Tuesday, March 12, 2013

What Happens When Governments Ignore Tomorrow and Borrow to Spend Today ... The Effects of Can Kicking are Never Good

We live in the now generation, and nowhere is that more true than our government institutions.

Spend and borrow and spend and borrow and spend and borrow some more has all too often become the norm for government officials, and it's a dangerous and unsustainable norm at that. And we're all learning that valuable but painful lesson now.

The responsible idea of properly accounting for today's obligations that inevitably will come due tomorrow is all too ignored in today's can kicking world of government knows best. But when that can has been kicked one too many times and the lenders cry foul, that's when all hell breaks lose. And that's when the fat lady's singing can no longer be ignored.

For example, we hear about the country's $16 trillion in debt, but we don't hear much at all about the other $100 trillion in future liabilities. The future is ignored -- for now. Unfortunately for future generations, that future can be ignored and the borrowing spree can continue. But not indefinitely.

As current examples of the live NOW mentality, we need only to look at Illinois and its unfunded pension liabilities, which we wrote about yesterday. (See also SEC Says Illinois Hid Pension Troubles.)

Or for another example of ignoring the future effects of today's behaviors, we can look at the story of government officials' gross negligence and even fraud which is told in For Detroit, a Crisis Born of Bad Decisions and Crossed Fingers:

"This city was already sinking under hundreds of millions of dollars in bills that it could not pay when a municipal auditor brought in a veteran financial consultant to dig through the books. . . . he was stunned by what he found: an additional $7.2 billion in retiree health costs that had never been reported, or even tallied up.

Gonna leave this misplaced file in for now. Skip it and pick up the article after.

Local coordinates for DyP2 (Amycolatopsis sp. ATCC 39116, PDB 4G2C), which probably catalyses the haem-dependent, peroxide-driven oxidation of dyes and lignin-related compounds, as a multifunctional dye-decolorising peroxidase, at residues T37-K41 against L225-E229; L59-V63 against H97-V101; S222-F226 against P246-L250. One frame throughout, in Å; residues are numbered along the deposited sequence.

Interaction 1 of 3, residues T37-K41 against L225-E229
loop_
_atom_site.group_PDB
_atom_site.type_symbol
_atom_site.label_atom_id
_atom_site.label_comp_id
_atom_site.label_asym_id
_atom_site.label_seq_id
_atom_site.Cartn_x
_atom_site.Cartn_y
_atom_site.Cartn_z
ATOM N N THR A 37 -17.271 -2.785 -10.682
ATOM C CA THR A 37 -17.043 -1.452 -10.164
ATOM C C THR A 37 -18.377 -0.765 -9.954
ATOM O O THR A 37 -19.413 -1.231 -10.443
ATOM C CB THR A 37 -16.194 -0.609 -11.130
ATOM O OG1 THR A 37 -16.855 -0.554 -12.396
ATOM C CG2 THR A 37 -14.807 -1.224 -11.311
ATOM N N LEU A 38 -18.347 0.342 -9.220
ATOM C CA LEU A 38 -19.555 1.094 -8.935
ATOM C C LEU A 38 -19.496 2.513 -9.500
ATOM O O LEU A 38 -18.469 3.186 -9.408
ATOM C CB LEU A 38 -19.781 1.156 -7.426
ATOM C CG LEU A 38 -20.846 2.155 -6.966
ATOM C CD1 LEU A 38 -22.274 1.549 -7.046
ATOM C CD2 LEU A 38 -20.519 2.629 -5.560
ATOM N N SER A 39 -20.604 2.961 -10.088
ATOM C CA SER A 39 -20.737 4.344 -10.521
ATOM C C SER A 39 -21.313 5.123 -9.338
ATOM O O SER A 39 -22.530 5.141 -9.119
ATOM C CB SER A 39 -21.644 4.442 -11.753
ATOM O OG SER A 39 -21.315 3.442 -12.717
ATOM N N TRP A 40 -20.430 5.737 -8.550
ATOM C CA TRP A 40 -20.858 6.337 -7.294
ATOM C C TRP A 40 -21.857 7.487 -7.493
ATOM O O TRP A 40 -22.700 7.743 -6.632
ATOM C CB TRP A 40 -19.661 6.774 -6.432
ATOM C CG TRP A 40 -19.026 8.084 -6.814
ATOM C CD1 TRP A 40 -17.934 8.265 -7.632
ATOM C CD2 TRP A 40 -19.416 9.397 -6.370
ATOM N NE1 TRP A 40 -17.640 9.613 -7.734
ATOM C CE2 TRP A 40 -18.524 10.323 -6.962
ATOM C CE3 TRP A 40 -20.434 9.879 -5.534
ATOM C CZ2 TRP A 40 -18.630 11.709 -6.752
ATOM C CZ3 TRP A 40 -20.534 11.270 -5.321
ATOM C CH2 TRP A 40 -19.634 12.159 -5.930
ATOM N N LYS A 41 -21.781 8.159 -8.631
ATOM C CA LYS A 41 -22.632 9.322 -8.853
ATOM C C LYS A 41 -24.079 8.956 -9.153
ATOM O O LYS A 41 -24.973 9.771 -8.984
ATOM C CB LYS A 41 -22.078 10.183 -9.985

“The city must take some drastic steps,” the consultant, John Boyle, warned the City Council in delivering his report at a public meeting in 2005. Among the options he suggested was filing for bankruptcy.
“I thought all hell would break loose — I thought the flag would finally be raised,” Mr. Boyle recalled in an interview last week. But his warning drew little notice. “It was utterly astounding,” he said.
The financial crisis that has made Detroit one of the largest cities ever to face mandatory state oversight was decades in the making, a trail of missteps, of trimming too little, too late, of hoping that deep-rooted structural problems would turn out to be cyclical downturns that might melt away as the economy picked up. . . .
“This was bad decisions piled on top of each other,” Gary Brown, the Detroit City Council president pro tem, said the other day. “It has all been a strategy of hope. You keep borrowing where every piece of collateral is already leveraged. You have no bonding capacity — you’re at junk status.

. . .  as auto jobs moved elsewhere and the region aged, Detroit’s labor costs — retiree health care costs, especially — ballooned.
At the same time, officials papered over growing deficits with more borrowing. Finally Detroit’s legal debt limit, which is linked to the total value of real estate in the city, fell when the mortgage bubble burst and property values plunged. Today the city says its debt limit is $1 billion, and it has effectively lost its ability to issue debt in the name of its taxpayers.